Shortcuts question

Philippe Verdy via Unicode unicode at
Sun Sep 16 08:28:31 CDT 2018

For games, the mnemonic meaning of keys are unlikely to be used because
gamers prefer an ergonomic placement of their fingers according to the
physical position for essential commands.
But this won't apply to control keys, as these commands should be single
keystrokes and pressing two keys instead of one would be unpractical and
would be a disavantage when playing.

That's why the four most common 4 direction keys A/D/S/W on a QWERTY layout
will become Q/D/S/Z on a French AZERTY layout. Games that use logical key
layouts based on QWERTY are almost unplayable if there's no interface to
customize these 4 keys. So games preferably use the virtual keys instead
for these commands, or will include builtin layouts adapted for AZERTY and
QWERTZ-based layouts and still display the correct keycaps in the UI: games
normally don't force the switch to another US layout, so they still need to
use the logical layout, simply because they also need to allow users to
input real text and not jsut gaming commands (for messaging, or for
inputing custom players/objects created in the game itself, or to fill-in
user profiles, or input a registration email or to perform online logon
with the correct password), in which case they will also need to support
characters entered with control keys (AltGr, Shift, Control...), or with a
standard tactile panel on screen which will still display the common
localized layouts.

There are difficulties in games when some of their commands are mapped to
something else than just basic Latin letters (including decimal digits : on
a French AZERTY keyboard, the digits are composed by pressing Shift, or in
ShiftLock mode (there's no CapsLock mode as this ShiftLock is also released
when pressing Shift: just like on old French mechanical typewriters,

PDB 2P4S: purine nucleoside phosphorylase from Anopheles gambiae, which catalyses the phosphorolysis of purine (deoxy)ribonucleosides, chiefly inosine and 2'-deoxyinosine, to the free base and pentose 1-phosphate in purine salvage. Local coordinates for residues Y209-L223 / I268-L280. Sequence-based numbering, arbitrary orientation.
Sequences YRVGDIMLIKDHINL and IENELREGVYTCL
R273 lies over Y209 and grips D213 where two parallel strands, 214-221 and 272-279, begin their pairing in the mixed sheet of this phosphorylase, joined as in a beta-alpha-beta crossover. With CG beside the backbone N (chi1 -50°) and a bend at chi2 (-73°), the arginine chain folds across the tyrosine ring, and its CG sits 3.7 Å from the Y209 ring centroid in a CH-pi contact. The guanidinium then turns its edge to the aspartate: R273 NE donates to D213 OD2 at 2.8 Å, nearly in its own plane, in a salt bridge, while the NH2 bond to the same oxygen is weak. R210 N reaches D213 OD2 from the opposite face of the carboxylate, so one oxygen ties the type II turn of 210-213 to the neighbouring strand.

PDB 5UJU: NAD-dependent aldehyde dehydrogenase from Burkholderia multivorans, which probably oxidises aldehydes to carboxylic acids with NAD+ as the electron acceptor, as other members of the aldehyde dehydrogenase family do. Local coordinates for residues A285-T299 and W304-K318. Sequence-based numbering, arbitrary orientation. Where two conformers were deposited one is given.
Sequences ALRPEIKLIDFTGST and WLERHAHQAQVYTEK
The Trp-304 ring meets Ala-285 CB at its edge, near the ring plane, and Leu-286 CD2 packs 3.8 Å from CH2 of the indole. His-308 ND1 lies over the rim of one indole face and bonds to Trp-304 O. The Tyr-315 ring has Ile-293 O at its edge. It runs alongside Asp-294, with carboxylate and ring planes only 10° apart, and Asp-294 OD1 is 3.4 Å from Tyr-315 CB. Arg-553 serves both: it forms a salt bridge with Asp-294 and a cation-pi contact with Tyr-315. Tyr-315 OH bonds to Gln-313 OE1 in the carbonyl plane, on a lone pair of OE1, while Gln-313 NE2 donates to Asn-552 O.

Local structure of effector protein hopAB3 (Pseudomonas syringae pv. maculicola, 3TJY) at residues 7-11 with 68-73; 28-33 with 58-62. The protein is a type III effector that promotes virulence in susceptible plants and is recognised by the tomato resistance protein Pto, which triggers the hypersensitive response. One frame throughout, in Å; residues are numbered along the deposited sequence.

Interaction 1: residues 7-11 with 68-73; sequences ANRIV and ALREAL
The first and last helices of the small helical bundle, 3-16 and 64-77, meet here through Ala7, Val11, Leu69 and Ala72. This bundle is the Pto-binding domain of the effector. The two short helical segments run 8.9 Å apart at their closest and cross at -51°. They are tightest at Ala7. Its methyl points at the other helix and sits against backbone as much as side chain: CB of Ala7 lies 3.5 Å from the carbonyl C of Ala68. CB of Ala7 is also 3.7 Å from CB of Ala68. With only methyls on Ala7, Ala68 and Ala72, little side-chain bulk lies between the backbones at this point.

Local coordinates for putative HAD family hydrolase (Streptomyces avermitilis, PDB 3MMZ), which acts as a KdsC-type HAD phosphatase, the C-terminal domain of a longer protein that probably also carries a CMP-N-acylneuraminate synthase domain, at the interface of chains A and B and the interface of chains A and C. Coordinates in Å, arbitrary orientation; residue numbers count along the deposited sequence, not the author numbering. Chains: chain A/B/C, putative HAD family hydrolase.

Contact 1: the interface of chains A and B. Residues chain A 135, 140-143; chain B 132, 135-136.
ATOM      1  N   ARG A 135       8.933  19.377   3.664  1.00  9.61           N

pressing ShiftLock again did not release it, and this ShiftLock applied to
all keys on the keyboard, including punctuation keys. On PC keyboards,
ShiftLock does not apply to the numeric pad which has its separate NumLock,
now largely redundant and that most users would like to disable completely
each time there's a numeric pad separated from the directional pad, on
these extended keyboards, NumLock is just a nuisance, notably on OS logon
screen when Windows turns it off by default unless the BIOS locks it at
boot time, and lot of BIOS don't do that or don't have the option to set it

Le dim. 16 sept. 2018 à 14:18, Marcel Schneider via Unicode <
unicode at> a écrit :

> On 15/09/18 15:36, Philippe Verdy wrote:
> […]
> > So yes all control keys are potentially localisable to work best with
> the base layout anre remaining mnemonic;
> > but the physical key position may be very different.
> An additional level of complexity is induced by ergonomics. so that most
> non-Latin layouts may wish to stick
> with QWERTY, and even ergonomic layouts in the footprints of August Dvorak
> rather than Shai Coleman are
> likely to offer variants with legacy Virtual Key mapping instead of
> staying in congruency with graphics optimized
> for text input. But again that is easier on Windows, where VKs are
> remapped separately, than on Linux that
> appears to use graphics throughout to process application shortcuts, and
> only modifiers can be "preserved" for
> further processing, no underlying letter map that AFAIU appears not to
> exist on Linux.
> However, about keyboarding, that may be technically too detailed for this
> List, so that I’ll step out of this thread
> here. Please follow up in parallel thread on CLDR-users instead.
> Thanks,
> Marcel
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